2013 King Celebration Will Explore Civil Rights Struggles on Many Fronts
The Rev. Joseph E. Lowery, who co-founded the Southern Christian Leadership Conference and fought for black civil rights alongside the Rev. Martin Luther King Jr., will be the keynote speaker in this year's commemoration of King at the University of Virginia.
(Media-Newswire.com) - The Rev. Joseph E. Lowery, who co-founded the Southern Christian Leadership Conference and fought for black civil rights alongside the Rev. Martin Luther King Jr., will be the keynote speaker in this year’s commemoration of King at the University of Virginia.
With the theme, “Montgomery to Main,” the 2013 Community MLK Celebration spans a month of events, beginning with the 28th Annual Martin Luther King Community Celebration at Mt. Zion First African Baptist Church on Jan. 13 and concluding with a screening of “Walk On: the Rosa Parks Story” on Feb. 8 at the Paramount Theater.
Other special guests include Julian Bond, the comedian Akintunde and historian James Patterson. For information about all the events, click here.
In addition to the Rosa Parks film, several others are on the schedule. The recent documentary, “Julian Bond: Reflections from the Frontlines of the Civil Rights Movement,” will be screened and followed by a conversation with Bond Jan. 30. U.Va. President Teresa A. Sullivan and other distinguished guests will also make remarks.
The University Library will present a selection of oral histories from the William Elwood Civil Rights Lawyers Project on Jan. 23 at 2 p.m. in the Harrison/Small Auditorium.
The William Elwood Civil Rights Lawyers Project tells the legal history of the civil rights struggle. The online interviews, which filled 273 tapes left to the library, are available through the library's Virgo service. Elwood, a former College of Arts & Sciences administrator who died in 2002, worked with students through the 1980s to capture the interviews for a documentary film, “The Road to Brown: The Untold Story of the Man Who Killed Jim Crow,” which aired on public television in 1990.
The film, “Slavery By Another Name: The Re-Enslavement of Black Americans from the Civil War to World War II,” based on the 2009 Pulitzer Prize-winning book by journalist Douglas Blackmon – now the moderator of the forum series at U.Va.’s Miller Center – will be screened and followed by a panel discussion on Jan. 22 at 6 p.m. in Nau Hall auditorium.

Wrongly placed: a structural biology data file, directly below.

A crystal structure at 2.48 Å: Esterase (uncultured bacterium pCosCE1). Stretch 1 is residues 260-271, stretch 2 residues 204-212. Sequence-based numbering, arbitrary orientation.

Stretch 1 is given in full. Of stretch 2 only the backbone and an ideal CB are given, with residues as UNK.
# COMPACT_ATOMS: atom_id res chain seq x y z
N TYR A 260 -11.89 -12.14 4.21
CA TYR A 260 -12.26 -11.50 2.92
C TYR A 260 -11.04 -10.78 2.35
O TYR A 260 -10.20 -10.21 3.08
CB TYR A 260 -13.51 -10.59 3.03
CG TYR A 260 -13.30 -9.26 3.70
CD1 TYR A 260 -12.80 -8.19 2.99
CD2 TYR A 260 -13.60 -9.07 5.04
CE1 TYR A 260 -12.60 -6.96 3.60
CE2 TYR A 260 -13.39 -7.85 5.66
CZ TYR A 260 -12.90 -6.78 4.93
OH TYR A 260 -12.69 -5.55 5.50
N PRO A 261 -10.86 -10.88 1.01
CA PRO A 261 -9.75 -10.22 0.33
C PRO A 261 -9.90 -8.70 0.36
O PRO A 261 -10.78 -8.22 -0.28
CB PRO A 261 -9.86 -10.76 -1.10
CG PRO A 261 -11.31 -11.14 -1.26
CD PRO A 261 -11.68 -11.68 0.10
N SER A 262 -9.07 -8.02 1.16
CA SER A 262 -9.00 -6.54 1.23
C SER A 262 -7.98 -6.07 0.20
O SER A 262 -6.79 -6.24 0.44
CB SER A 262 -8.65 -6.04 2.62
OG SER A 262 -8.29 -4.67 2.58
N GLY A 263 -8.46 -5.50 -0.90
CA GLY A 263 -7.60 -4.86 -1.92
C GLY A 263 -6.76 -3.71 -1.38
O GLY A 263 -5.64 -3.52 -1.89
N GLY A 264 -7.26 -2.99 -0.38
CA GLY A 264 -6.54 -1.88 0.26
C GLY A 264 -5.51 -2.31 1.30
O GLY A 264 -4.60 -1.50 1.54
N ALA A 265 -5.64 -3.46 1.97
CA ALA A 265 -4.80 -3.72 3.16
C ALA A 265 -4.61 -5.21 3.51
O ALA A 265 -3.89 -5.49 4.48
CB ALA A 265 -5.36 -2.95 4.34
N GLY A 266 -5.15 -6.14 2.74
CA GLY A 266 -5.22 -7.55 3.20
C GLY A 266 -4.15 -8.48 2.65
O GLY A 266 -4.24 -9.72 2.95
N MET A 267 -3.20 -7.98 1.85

Other panel discussions will focus on topics such as workplace equality and disparities in access to health care. Guest speakers also will talk about education, war and history.
The Miller Center presents speakers at two of its forums, Kimberley L. Phillips and James Patterson.
Phillips, dean of the School of Humanities and Social Sciences at Brooklyn College, will give a talk Jan. 24 at 11 a.m. about her most recent book, “War! What Is It Good For?: Black Freedom Struggles and the U.S. Military From World War II to Iraq.” The book examines how blacks’ participation in wars and their struggles for equal citizenship galvanized an antiwar activism that reshaped their struggles for freedom.
Patterson will speak about “The Eve of Destruction: How 1965 Transformed America” on Jan. 28 at 11 a.m. His 30 years of research includes books on political, legal and social history, as well as the history of medicine, race relations and education.
On a lighter note, Akintunde, dubbed “the Minister of Comedy,” will appear Jan. 26 at 7:30 p.m. at Piedmont Virginia Community College’s performing arts theatre. He has written for “It's Showtime at the Apollo” and comedians Monique and Chris Tucker. Akintunde has appeared on The Word Network, TBN, The Gospel Music Channel and the Stellar Gospel Music Awards..
U.Va.’s Black Voices Gospel Choir and other choruses will provide music at a few of the events, including Lowry’s speech.
The MLK Celebration is a collaborative effort involving the University’s Office of Diversity and Equity, several U.Va. schools and offices, community partners, Piedmont Virginia Community College and the Paramount Theater.
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